Satellite voting sees changes as result of new Iowa voting legislature

Johnson County voters cast early ballots in the upcoming school board and city races before upcoming Nov. 2 elections. Some noticed the impact of Iowa’s new voting laws, while others said the process remained simple and easy.


Cecilia Shearon

City Councilwoman Janice Weiner accepts a ballet from a voter during early voting polls at the Old Capitol Mall on Oct. 26, 2021. The opportunity to vote early and in person started on Oct. 13, 2021.

Natalie Dunlap and Kate Perez

Iowa voters looking to cast their ballot election ahead of time for the local and school board elections had a shorter window this election cycle, a result of new voting laws passed by the Iowa legislature earlier this year.

The new laws require voters casting their ballot at satellite polling locations before Nov. 2 and those mailing in absentee ballots to fill out voter identification information. Auditors also had to petition to have satellite voting sites. For this election there were seven satellite sites in Johnson County where voters could cast their ballot in the weeks leading up to election day.

“You now have to fill out that actual form that you see everybody write when they walk in,” Johnson County Auditor Travis Weipert said. “Normally, what would happen is you hand us your ID, we scan it, it tells us all your info, we print it off, we ask you to make sure it’s all correct, your address, all that. You say yes [and] sign. Well, now you have to fill it all out for us.”

According to statistics from the Johnson County Auditor’s Office, Johnson County voters had returned a total of 3,392 ballots as of Sunday night, with 153 ballots that had been requested not returned.

Of those who voted early, 805 voted by mail, 1,729 voted at the auditor’s office or at the Johnson County Health and Human Services parking ramp, and 1,003 were at satellite locations. Twenty-three early votes were from people in health care facilities or uniformed or overseas voters.

RELATED: Breaking down Iowa’s newest election laws

For some early voters at satellite locations, the new changes were an inconvenience that made the voting process longer.

Iowa City Councilor Laura Bergus voted early at the Old Capitol Mall in Iowa City on Oct. 26. Bergus said she almost always votes early because she finds it more convenient than going on election day.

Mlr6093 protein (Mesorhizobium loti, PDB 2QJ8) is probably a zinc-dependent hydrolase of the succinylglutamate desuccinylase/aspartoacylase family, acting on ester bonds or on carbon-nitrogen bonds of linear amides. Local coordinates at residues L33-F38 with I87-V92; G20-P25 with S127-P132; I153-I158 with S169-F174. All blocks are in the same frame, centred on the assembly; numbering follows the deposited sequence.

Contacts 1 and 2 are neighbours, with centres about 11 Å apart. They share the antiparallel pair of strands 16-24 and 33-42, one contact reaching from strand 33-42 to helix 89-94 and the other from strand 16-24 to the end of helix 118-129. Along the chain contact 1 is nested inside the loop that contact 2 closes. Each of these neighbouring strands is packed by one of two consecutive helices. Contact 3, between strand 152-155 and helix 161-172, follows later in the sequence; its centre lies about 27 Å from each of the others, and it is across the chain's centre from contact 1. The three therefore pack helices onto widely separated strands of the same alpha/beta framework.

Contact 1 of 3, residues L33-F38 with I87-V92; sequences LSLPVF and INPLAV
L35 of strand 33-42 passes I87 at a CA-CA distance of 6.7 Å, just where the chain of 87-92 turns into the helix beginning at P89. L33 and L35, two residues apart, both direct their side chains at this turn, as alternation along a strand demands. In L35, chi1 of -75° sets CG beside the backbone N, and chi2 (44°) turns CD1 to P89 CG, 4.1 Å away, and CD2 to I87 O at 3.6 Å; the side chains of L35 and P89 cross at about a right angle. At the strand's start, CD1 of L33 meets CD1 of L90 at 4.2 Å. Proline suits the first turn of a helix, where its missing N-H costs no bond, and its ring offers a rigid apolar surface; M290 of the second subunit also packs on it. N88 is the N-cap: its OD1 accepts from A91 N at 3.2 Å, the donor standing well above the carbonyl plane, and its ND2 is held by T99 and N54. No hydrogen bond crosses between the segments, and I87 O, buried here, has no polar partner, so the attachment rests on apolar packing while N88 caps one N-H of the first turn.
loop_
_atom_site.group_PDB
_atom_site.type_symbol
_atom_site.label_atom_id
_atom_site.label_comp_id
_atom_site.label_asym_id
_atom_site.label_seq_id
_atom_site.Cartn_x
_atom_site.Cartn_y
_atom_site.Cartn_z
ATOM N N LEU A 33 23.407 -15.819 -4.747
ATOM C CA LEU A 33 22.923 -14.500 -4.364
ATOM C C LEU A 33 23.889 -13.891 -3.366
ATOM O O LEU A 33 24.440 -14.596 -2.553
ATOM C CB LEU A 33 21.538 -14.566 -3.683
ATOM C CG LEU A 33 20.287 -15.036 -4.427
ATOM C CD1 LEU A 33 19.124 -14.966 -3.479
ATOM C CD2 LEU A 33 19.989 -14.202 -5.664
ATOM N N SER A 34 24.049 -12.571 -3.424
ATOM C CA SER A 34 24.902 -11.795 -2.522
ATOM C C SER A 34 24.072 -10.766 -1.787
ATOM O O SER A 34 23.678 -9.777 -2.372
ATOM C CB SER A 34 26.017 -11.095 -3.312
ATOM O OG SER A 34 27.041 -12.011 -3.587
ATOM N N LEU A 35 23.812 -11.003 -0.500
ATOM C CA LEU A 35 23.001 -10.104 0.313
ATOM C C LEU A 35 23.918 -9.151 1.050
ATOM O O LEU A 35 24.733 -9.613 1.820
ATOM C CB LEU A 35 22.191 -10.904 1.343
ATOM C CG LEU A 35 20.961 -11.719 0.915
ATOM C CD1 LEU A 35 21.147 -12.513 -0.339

Bergus said it was unfortunate that the time and locations for satellite voting are more restricted this year.

“I certainly had to be more on top of it then in the past, just as far as paying attention to what days it would be available or where it would be available,” she said.

Others noticed the changes, but it didn’t make the voting process more difficult for them.

“It was a little different to have to fill out the absentee ballot on-site, instead of just going right to the ballot,” Coralville resident Casey Baustain, who voted on Sunday at the Coralville Library, said. “Some extra steps, but they made it really easy.”

Iowa City residents Jim and Karen Larimore voted early at the Iowa City Public Library on Saturday because it fit into their schedule, considering travel and time with family.

“For this election, it’s really around the school board,” said Jim Larimore. “We both worked in education, so education is important. With the City Council, there are lots of decisions to be made about the future of Iowa City, expansion and growth and things like that.”

The Larimores said they started paying more attention to the Iowa City City Council after they heard about plans for land near their home.

“We started getting more interested in what the City Council was doing when we found out that there’s some land near as that’s being resolved, so then I started getting more interested in what they’re doing,” Karen Larimore said.

Iowa City residents Rita and Robert Schmidt voted Saturday at the Iowa City Public Library. They said an issue important to them is supporting education in the city.

RELATED: New voting rules cause absentee ballot headaches for auditors

“Strange as it sounds, I’m always willing and glad to vote to increase taxes to raise some money for the schools,” Robert Schmidt said.

It was important to them that Iowa City has what they consider a good, progressive City Council and school board, they said.

“I just hope people get out and vote,” Weipert said. “I always tell students when I go to high schools that the bulk of your property taxes go to the school board, so I get that you don’t have kids, you’re a senior in high school, but if the school board raises the levy rate, even if you’re renting an apartment, you’re gonna have to pay that those increased taxes.”